other focuses instead on how much we don’t know, how unprepared we were,
and how many contingencies there are in dealing with COVID-19.
Start with the fact that the COVID-19 pandemic is indeed serious, and
how this basic fact gets refracted in district court opinions regarding prison
conditions. For the COVID-19 virus, as we have come to understand its
10

See, e.g., Mays v. Dart, 974 F.3d 810, 814 (7th Cir. 2020).

Electronic copy available at: https://ssrn.com/abstract=3793884

5
nature, presents a special danger because it is transmitted so easily. We can
get it simply by being in groups of people and breathing their air. 11
Accordingly, we should take measures to distance ourselves from people, and
when we cannot do this entirely, we have to wear masks or other protective
equipment, wash our hands, and keep our spaces clean.
But all of this, the district courts almost universally go on to explain, is
made all the worse when trying to control the spread of the virus in
correctional institutions. 12 In the best of times, prisons and jails are not clean,
have mold and dirt, insects and rats. They are also overcrowded, with
prisoners sharing rooms meant to house far fewer people. These are
conditions where COVID-19 can flourish. Prisons and jails, in short, were
never good at providing reasonably hygienic conditions for their inmates, and
COVID-19 seemed to hit them exactly where they were most vulnerable. 13
A final fact that district courts emphasize are the types of people that
prisons house. Many of them are elderly. Many of them have medical issues,
either ones that they had before entering prison, or ones acquired after being
housed in a prison. And this, as we all now know, makes things even more
deadly when it comes to COVID-19.14 Relatedly, medical care in jails and
prisons tends to be less than ideal—this is a condition of prisons, that then
worsens by a prison population that have a higher need for care, even in the
best of times.
But do appeals courts disagree with any of the above, when they rule
against the district courts? They do not deny that the possibility of an
outbreak in prison is real, and that prisons house vulnerable populations who
not only may be more likely to get sick; they are also more likely to die.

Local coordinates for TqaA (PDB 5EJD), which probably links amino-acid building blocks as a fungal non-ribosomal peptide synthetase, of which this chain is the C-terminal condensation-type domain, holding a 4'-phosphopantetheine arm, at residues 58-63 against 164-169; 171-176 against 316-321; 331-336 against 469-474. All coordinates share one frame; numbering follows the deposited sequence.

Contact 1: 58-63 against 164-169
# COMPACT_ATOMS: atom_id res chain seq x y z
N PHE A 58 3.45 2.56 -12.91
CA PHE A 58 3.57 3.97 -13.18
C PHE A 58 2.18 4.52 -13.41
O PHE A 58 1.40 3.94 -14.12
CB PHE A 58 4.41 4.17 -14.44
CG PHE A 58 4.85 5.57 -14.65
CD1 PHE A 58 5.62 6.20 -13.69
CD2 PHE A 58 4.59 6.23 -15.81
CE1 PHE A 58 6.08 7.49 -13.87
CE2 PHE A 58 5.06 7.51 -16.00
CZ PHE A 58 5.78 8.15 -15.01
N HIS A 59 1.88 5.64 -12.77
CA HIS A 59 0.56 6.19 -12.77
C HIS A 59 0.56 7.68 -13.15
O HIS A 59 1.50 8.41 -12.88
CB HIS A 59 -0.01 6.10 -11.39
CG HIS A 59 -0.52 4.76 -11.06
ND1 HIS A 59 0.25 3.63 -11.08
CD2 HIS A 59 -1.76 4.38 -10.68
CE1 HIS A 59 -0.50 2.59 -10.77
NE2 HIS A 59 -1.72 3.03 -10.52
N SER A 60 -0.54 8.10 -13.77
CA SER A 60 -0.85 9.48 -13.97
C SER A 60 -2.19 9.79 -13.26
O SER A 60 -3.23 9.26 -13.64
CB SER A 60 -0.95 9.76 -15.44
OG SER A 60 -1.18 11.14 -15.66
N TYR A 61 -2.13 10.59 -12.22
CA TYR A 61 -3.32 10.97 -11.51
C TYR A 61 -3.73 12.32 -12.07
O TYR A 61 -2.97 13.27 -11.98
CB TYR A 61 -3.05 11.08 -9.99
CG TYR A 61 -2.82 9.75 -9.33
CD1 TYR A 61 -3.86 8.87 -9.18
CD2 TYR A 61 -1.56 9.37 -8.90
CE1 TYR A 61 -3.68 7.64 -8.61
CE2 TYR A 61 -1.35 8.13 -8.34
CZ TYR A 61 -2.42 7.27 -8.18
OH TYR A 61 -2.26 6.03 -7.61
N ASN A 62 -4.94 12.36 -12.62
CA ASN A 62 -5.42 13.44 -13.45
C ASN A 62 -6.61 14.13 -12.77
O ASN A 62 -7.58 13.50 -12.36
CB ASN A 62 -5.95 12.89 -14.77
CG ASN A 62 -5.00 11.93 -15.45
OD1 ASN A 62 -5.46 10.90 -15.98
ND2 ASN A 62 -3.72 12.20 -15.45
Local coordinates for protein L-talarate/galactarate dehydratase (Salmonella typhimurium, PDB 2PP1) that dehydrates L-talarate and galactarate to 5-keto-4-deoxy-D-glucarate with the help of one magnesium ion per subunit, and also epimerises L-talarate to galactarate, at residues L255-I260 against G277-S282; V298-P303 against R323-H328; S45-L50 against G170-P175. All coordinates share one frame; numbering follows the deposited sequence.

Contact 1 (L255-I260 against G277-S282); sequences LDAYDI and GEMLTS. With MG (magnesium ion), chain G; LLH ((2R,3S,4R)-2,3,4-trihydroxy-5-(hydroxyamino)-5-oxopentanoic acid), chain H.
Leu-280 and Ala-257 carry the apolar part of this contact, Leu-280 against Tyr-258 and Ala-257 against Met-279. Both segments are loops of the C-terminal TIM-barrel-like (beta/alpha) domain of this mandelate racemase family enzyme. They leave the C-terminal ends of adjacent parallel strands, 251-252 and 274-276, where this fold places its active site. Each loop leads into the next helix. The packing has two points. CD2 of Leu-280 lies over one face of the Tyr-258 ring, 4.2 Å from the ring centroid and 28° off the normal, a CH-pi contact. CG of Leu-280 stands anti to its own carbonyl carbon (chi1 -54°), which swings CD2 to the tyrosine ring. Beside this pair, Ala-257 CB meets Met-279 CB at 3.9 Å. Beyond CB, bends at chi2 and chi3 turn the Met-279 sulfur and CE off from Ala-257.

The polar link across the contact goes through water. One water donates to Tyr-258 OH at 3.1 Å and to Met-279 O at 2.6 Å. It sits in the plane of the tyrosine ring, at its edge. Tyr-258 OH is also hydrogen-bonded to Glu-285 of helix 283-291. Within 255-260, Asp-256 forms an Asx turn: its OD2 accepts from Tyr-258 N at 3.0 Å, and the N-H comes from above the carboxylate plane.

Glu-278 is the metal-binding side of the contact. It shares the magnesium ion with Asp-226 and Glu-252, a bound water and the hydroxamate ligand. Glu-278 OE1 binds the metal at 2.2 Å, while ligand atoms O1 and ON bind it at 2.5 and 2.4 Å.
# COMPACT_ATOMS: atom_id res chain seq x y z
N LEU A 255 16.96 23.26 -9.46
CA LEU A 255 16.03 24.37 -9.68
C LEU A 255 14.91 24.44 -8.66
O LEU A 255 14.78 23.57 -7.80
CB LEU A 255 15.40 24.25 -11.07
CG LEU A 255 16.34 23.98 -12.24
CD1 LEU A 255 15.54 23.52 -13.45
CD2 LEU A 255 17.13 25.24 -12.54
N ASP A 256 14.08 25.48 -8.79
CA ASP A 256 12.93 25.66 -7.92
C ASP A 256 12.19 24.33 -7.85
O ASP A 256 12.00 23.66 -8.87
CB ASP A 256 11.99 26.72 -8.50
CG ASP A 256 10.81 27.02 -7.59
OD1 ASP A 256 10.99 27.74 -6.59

Appeals courts, no less than district courts, will start their rulings with what
can seem to be almost boilerplate about the pandemic, and its seriousness.
But from there, the emphasis will shift, in two notable ways.
The first is that where district courts will emphasize how serious and
indeed overwhelming the COVID-19 crisis is, the appeals courts will instead
focus on how unpredictable, how changing the nature of the pandemic is. 15
11

See, e.g., Ahlman v. Barnes, 445 F. Supp. 3d 671, 679. (C.D. Cal. 2020).
Id. (COVID-19 is “particularly dangerous in jails and prisons”).
13
Dolovich, Mass Incarceration (“Carceral institutions are simply not conducive to
limiting the spread of a highly contagious airborne virus.”).
14
Ahlman, 445 F. Supp. at 679 (C.D. Cal. 2020) (“COVID-19 is particularly dangerous
to people who are older or have certain health conditions and disabilities, including diabetes,
lung disease, heart disease, and compromised immune systems.”)
15
Swain, 958 F.3d at 1090 (emphasizing need of prison officials to act “with dispatch”
12

Electronic copy available at: https://ssrn.com/abstract=3793884

6
This relates to the second shift of emphasis: whereas the district courts
highlighted how prisons and jails were in many ways uniquely suited to the
easy spread of COVID-19, appeals courts will hit at something else about
prisons, viz., how hard they are to manage, how under-resourced they are,
how difficult it is to deal with large numbers of people and relatedly, how
little courts know about what to do in these situations. 16 Appeals courts will
emphasize the need for “flexibility” in how prisons respond to the virus. 17
The phrase “perfect storm” has been used more than once by appeals courts
to describe the spread of COVID-19 in penal institutions. 18 Appeals courts,
more than district courts, are impressed with just how hard it is to deal with
COVID-19, for everyone of course, but for prisons and jails especially. 19
II.
The different ways district courts and appeals courts can be attributed to
looking at things from different points of view. To put it crudely, but mostly
accurately, the district courts are looking at things from the point of view of
the inmate, particularly the inmate who has high susceptibility to COVID-19
and even dying from it. From this point of view, the real problem is that this
prisoner could get sick, and possibly die, from COVID-19. Appellate courts,
by contrast, are looking at things from the perspective of prison
administration, and the people who are charged with the challenging day-today management of the prison. From this point of view, what COVID-19
represents is not in the first instance a medical problem—as it is for those
who are incarcerated—but a problem of prison administration, and a very
so they can “respond to this unprecedented pandemic” and “rapidly evolving circumstances”)
16
District courts note this point as well, but almost always qualify it. See, e.g., Mays v.
Dart, 453 F. Supp. 3d 1074, 1083–84 (N.D. Ill. 2020) (“Operating the Jail, even under normal
circumstances, is a very challenging task that occupies a large, full-time staff of
policymakers, subject matter experts, and front-line correctional officers, medical and mental
health workers, counselors, and others. And these are not normal circumstances.”). But see